l Protestant martyrs were burned in the same place. especially, for the sake of the river. In Essex “Of the two hundred and seventy-seven persons Street, on a part of the Temple, Queen Elizabeth's burnt for heresy in Mary's reign,” says a modern rash favourite (the Earl of Essex) was besieged, antiquary," the greater number perished in Smith- after his hopeless foray into the City. In Arundel field; and ashes and charred bodies have been dug Street lived the Earls of Arundel; in Buckingham up opposite to the gateway of Bartholomew's Street Charles I.'s greedy favourite began a palace. Church and at the west end of Long Lane.” After There were royal palaces, too, in the Strand, for the Great Fire the houseless citizens were sheltered at the Savoy lived John of Gaunt; old Somerset here in tents. Over against the corner where the House was built by the Protector Somerset with the stones of the churches he had pulled down. beauties of the Carolean and Jacobean Courts; Henrietta Maria (Charles I.'s Queen) and poor remembering that in the same rooms Sir James neglected Catherine of Braganza dwelt at Somer Thornhill afterwards painted, and poor Richard set House ; and it was here that Sir Edmondbury Wilson produced those fine landscapes which so few Godfrey, the zealous Protestant magistrate, was had the taste to buy. The old hustings deserve a supposed to have been murdered. There is, too, word; and we shall have to record the lamentable the history of Lord Burleigh's house (in Cecil murder of Miss Ray by her lover, at the north-east Street) to record; and of Northumberland House, angle of the square. The neighbourhood of Covent with the recollections of its many noble inmates. Garden, too, is rife with stories of great actors and On the other side of the Strand we have to note painters, and nearly every house furnishes its quota Butcher Row (now pulled down), where the Gun- of anecdote. powder Plot conspirators met ; Exeter House, where The history of Drury Lane and Covent Garden Lord Burleigh's wily son lived; and, finally, Exeter theatres supplies us with endless anecdotes of actors, Change, where the poet Gay lay in state. Nor and with humorous and pathetic narratives that emshall we forget Cross's menagerie and the elephant brace the whole region both of tragedy and comedy. Chunee; nor omit mention of many of the eccentric Quin's jokes, Garrick's weaknesses, the celebrated old shopkeepers who once inhabited the 'Change. O. P. riots, contrast with the miserable end of some At Charing Cross we shall stop to see the old Crom- popular favourites and the caprices of genius. The wellians die bravely, and to stare at the pillory, oddities of Munden, the humour of Liston, only where in their time many incomparable scoundrels serve to render the gloom of Kean's downfall ignominiously stood. The Nelson Column and the more terrible, and to show the wreck and ruin of surrounding statues have stories of their own; and many unhappy men, equally wilful though less St. Martin's Lane is specially interesting as the gifted. There is a perennial charm about theatrihaunt of half the painters of the early Georgian era. cal stories, and the history of these theatres must There are anecdotes of Hogarth and his friends to be illustrated by many a sketch of the loves and be picked up here in abundance, and the locality rivalries of actors, their fantastic tricks, their pracgenerally deserves exploration, from the quaintness tical jokes, their gay progress to success or ruin. and cleverness of its former inhabitants.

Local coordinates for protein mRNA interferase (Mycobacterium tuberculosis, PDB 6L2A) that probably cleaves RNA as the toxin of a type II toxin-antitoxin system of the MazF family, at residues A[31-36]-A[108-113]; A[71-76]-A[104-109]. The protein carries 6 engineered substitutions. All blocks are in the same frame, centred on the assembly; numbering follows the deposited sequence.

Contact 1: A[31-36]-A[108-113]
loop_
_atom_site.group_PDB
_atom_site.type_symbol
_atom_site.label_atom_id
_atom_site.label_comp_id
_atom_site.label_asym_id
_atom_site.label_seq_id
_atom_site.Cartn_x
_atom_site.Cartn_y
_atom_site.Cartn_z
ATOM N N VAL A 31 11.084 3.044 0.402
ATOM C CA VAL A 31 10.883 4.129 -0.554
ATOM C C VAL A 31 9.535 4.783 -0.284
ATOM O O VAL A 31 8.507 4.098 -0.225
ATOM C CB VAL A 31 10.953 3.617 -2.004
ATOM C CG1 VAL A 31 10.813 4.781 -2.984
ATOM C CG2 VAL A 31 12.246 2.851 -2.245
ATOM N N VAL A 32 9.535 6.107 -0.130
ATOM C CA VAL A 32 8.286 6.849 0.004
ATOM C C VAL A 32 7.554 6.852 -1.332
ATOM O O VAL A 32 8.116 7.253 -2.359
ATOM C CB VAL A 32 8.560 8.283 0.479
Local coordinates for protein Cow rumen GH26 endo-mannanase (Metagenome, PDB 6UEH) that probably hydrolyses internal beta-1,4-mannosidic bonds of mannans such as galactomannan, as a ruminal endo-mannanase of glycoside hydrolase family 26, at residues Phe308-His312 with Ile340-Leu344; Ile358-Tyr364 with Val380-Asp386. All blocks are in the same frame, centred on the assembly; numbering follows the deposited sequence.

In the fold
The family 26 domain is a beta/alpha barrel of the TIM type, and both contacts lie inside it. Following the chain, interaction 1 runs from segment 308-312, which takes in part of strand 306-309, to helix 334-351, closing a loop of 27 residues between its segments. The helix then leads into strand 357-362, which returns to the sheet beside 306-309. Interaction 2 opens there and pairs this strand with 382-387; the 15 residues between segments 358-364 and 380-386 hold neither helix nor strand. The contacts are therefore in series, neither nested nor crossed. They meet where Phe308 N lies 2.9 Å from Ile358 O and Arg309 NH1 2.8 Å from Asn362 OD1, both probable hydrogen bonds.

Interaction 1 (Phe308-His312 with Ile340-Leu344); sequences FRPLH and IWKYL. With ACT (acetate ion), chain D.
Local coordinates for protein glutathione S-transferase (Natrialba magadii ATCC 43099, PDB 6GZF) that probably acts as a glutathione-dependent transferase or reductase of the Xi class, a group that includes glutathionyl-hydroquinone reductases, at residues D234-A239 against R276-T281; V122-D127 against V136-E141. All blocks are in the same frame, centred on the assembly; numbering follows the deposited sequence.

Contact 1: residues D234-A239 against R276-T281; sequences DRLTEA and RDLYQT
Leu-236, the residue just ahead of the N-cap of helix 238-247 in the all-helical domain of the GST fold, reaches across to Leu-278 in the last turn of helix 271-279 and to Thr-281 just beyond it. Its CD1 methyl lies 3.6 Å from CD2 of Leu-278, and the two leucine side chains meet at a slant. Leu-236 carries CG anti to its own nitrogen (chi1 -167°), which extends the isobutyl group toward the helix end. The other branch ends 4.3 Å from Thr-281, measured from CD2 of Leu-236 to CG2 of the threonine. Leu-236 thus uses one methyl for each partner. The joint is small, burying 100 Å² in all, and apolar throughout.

Changes of popular taste are marked by the In Covent Garden we break fresh ground. We changes of character in the pieces that have been found St. Martin's Lane full of artists, Guildhall performed in various ages; and the history of the full of aldermen, the Strand full of noblemen-the two theatres will include various illustrative sketches old monastic garden will prove to be crowded with of dramatic writers, as well as actors.